Excerpts from his Taylor Lecture:
"Now, we know all the seeming mathematic precision brought to task, epitomized by calculations of Value at Risk, complicated new structured products, the explosion of derivatives, all intended to diffuse and minimize risk, did not bear out the hopes. Instead the vaunted efficiency
helped justify exceedingly narrow credit spreads and exceedingly large compensation. By now it is pretty clear that it was faith in the techniques of modern finance, stoked in part by the apparent huge financial rewards, that enabled the extremes of leverage, the economic imbalances, and the pretenses of the credit rating agencies to persist so long. A relaxed approach of regulators and important legislative liberalization reflected the new financial Zeitgeist.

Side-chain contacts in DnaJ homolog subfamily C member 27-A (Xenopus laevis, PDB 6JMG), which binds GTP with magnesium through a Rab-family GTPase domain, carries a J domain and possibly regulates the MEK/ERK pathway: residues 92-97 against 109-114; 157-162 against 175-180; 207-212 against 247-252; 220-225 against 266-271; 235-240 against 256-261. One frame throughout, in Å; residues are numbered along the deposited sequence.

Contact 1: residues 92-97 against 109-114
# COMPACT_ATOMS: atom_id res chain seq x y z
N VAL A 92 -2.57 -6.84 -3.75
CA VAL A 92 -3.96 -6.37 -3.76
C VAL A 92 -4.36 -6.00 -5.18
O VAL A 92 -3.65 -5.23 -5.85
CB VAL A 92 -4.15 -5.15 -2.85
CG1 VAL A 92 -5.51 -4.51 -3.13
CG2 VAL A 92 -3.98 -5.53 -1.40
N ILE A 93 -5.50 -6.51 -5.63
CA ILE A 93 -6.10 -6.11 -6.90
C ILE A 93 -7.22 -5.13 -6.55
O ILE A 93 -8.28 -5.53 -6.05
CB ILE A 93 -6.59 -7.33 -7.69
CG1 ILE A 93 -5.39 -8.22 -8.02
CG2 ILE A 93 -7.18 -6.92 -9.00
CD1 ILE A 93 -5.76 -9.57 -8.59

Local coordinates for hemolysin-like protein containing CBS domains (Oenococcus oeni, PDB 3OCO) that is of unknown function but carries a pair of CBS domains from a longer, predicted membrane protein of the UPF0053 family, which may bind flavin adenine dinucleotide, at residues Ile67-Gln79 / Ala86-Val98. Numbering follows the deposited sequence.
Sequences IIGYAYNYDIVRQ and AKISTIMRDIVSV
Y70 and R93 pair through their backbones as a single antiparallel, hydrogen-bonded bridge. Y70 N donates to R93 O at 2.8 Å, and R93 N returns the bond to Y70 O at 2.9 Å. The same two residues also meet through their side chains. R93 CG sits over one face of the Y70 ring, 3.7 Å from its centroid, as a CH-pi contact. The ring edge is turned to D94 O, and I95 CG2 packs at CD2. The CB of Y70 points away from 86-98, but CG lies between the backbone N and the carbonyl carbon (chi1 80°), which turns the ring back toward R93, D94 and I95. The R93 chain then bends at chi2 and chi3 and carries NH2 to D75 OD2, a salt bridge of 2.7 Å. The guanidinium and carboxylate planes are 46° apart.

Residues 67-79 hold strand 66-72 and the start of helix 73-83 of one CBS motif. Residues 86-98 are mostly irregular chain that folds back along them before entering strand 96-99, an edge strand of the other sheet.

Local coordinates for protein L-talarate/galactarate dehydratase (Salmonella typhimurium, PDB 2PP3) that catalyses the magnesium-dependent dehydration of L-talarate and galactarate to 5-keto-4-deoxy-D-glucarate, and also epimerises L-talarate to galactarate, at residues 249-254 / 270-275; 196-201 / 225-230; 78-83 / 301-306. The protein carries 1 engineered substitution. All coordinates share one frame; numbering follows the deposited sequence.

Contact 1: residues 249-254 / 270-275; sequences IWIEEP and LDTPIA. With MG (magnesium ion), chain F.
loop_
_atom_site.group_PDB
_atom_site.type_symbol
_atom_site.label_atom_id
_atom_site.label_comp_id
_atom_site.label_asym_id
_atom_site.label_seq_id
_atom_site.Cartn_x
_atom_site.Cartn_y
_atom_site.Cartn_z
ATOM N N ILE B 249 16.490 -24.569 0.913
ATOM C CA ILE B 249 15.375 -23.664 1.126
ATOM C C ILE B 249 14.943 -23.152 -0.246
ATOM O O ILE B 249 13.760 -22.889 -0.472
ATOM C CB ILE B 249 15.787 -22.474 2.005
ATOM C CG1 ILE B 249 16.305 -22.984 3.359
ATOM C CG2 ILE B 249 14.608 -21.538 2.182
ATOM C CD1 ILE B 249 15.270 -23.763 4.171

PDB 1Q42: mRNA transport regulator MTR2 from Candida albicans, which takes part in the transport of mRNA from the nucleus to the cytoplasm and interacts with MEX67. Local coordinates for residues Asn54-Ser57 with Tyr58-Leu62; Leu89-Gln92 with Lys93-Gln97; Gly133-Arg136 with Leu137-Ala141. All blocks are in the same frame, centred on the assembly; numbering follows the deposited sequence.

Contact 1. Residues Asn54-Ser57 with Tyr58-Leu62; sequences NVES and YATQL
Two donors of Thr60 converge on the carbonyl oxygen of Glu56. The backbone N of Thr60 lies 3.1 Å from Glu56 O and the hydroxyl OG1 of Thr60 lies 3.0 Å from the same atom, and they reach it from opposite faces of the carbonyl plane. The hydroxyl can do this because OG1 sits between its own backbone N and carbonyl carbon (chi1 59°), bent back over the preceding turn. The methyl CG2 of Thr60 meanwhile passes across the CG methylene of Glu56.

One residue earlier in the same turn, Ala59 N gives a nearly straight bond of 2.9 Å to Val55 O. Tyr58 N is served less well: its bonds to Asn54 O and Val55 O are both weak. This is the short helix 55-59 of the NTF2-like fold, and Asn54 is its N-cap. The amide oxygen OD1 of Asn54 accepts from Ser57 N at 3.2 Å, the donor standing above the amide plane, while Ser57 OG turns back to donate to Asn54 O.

If those remarks sound critical – and they are meant to inspire caution - let me emphasize that the breakdown in financial markets and the “Great Recession” are the culmination of years of growing, and ultimately unsustainable, imbalances between and within national economies. These are matters of national policy failures and the absence of a disciplined international monetary system."
"..the build-up in leverage, the failure of credit discipline, and the opaqueness of securitization -- all the complexity implicit in the growth of so-called “shadow banking” -- helped facilitate accommodation to the underlying imbalances and to the eventual bubbles to a truly dangerous extent. In the end, the consequence was to intensify the financial crisis and to severely wound the real world economy."
For the full text of the Taylor Lecture, see: